Remedial Christianity

I TAUGHT MY KIDS THE F-BOMB

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f-bomb

One of the strange (and yet refreshing) aspects of homeschooling  is that our kids can be pretty naive about some of the habits of the world.  Most of the time I see this as very good, but at times it can create awkward situations.   For example, they often find themselves completely clueless about what other kids are talking about, especially when they swear.   We are very open with our kids, so over the years, every now and then they come to me and ask…

“What does s&*% mean? or “Some kid called me a $%#&, is that a compliment?”

Then I have the painful job of telling them….”no kids, that is not a compliment.”  As they have gotten older the questions have become more and more frequent, so last week i pulled together my tweens (I have 3 of them) and told them to ask me any question they wanted about the mysterious world of swearing.  I have rarely seen my children so engaged and attentive.  As I imparted my knowledge, they had some fascinating questions and comments…

Here are some of the most insightful ones:

  • is there something special about the poop of a bull?
  • so THAT word can be used as a NOUN, a VERB, OR an ADJECTIVE!” (that’s right Isaac, the standard rules of speech do not apply in this arena)
  • it seems like many of these words are not being used in line with their original meaning
  • OH!  I just thought that some kids don’t know which finger to use to point”  (my all-time favorite comment)
  • that’s a swear word? oops, i may have said that to my soccer coach
  • you have sworn a lot in your life, haven’t you dad?”  (they were in awe of my knowledge)
  • Whoa.  I better be careful.  Mom doesn’t even like when I say STUPID. ”  (to describe the intensity of the word I rated them based on how outraged their mother would get if she heard them)

To be honest, in the midst of it I had this lingering feeling of “should I be talking about this?” & “Is this going to make them swear?”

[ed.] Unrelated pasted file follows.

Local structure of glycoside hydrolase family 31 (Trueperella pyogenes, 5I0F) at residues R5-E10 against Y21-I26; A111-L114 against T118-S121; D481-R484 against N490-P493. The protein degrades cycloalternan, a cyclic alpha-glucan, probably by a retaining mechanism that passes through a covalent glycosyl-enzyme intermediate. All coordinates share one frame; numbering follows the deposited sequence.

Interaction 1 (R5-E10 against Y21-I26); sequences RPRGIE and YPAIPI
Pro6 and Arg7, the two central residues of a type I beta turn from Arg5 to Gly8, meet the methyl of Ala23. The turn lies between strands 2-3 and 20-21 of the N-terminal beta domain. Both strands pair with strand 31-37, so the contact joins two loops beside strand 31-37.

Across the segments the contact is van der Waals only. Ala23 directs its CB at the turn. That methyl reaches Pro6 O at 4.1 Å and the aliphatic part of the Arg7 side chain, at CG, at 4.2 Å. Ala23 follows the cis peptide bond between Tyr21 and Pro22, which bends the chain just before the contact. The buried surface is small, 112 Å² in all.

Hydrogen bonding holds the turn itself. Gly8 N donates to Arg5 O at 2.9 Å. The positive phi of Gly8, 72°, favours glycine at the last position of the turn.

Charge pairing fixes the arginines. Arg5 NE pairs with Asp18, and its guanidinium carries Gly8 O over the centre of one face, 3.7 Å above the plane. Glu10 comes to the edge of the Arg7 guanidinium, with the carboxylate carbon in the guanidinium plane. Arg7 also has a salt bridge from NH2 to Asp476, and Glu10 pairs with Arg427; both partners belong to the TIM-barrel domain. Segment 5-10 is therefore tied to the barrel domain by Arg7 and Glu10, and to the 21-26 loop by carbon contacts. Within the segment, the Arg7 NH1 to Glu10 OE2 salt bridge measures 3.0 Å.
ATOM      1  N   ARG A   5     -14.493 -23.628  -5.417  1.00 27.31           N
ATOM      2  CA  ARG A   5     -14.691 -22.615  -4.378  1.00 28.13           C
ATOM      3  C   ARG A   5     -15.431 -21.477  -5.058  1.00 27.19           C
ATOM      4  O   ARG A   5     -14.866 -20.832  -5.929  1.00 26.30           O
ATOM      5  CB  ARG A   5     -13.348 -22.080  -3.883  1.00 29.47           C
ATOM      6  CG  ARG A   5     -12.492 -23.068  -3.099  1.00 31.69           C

But there was something so refreshing about having them talk about these things with me.  Not because it is good to swear, or we want to glorify it in anyway.   But they had a place of safety where they could ask any question they wanted.  With no insecurity or awkwardness or fear.  No risk of ridicule.  

I asked them if they were ever tempted to swear.  In a fit of honesty, some of them said yes.  A couple admitted that they “say those words in their head sometimes.”   They looked sheepish, until I said, “me too.”  Then they were just shocked.

IMG_0731

Look at these angels…who knows?…they may have been cussing in their heads during this picture….

As we talked I was able to put the words into the context of not just what these words mean, but also how they are used, and most importantly why people use them in our culture.  We talked about self-control.  And love.  And the power of our speech.   And we brought Jesus into the conversation.  (I started getting the “I think Dad’s giving us a sermon” look right around then, but I pressed on anyway)

Heather and I are certainly no parenting experts, but this is one of the things we pray for our children.  That in the midst of all the doubts, temptations, failures, struggles and awkward topics that come from living in this broken world…..we would have a close enough relationship that shame or embarrassment would never keep them asking us about life.

In fact, I think we need MORE candid conversations about life in our families, not less.

Why?

Well, every year on our campus we see men and women who are deeply struggling with questions, doubts and fear…and for years they have felt too embarrassed and ashamed to talk to someone.   “They will be disappointed with me.” , “They will be horrified by my questions or struggles.”  (this is especially true of the ones raised in Christian homes)

And so they shut it all down.  And begin to feel alone and unknown.  (think Elsa in Frozen)

“They don’t know me.”…..”No one knows me.”

And every year we get the joy of seeing these same men and women come into the light and unload this baggage.  And receive grace.  And answers.  And community.   And come to the startling realization….I’m not the only one.

It is so beautiful.  And we desire to have our children experience this right now.  By having us develop that sort of relationship with them.  Even though  I KNOW the questions and confessions will certainly get more intense and distressing!

But it is worth it.  Because we want them to be close to us, but MOST IMPORTANTLY, 

We hope that as they grow closer to the Lord, our relationship will model for them what their relationship with the Lord can be like.

He is approachable.  We can ask Him questions.  And share our heart.  The good, the bad and the ugly, just look at the Psalms!  And He won’t be surprised, even if our questions are awkward, or show our immaturity.   He is never surprised. He’d love to talk, and give us wisdom….and truth…..and comfort.

Not just to say, “you’re ok”.  We are most definitely not ok.  But to bring Jesus into the conversation.  Because He belongs there.

I am just hoping this particular conversation doesn’t come back to haunt me.

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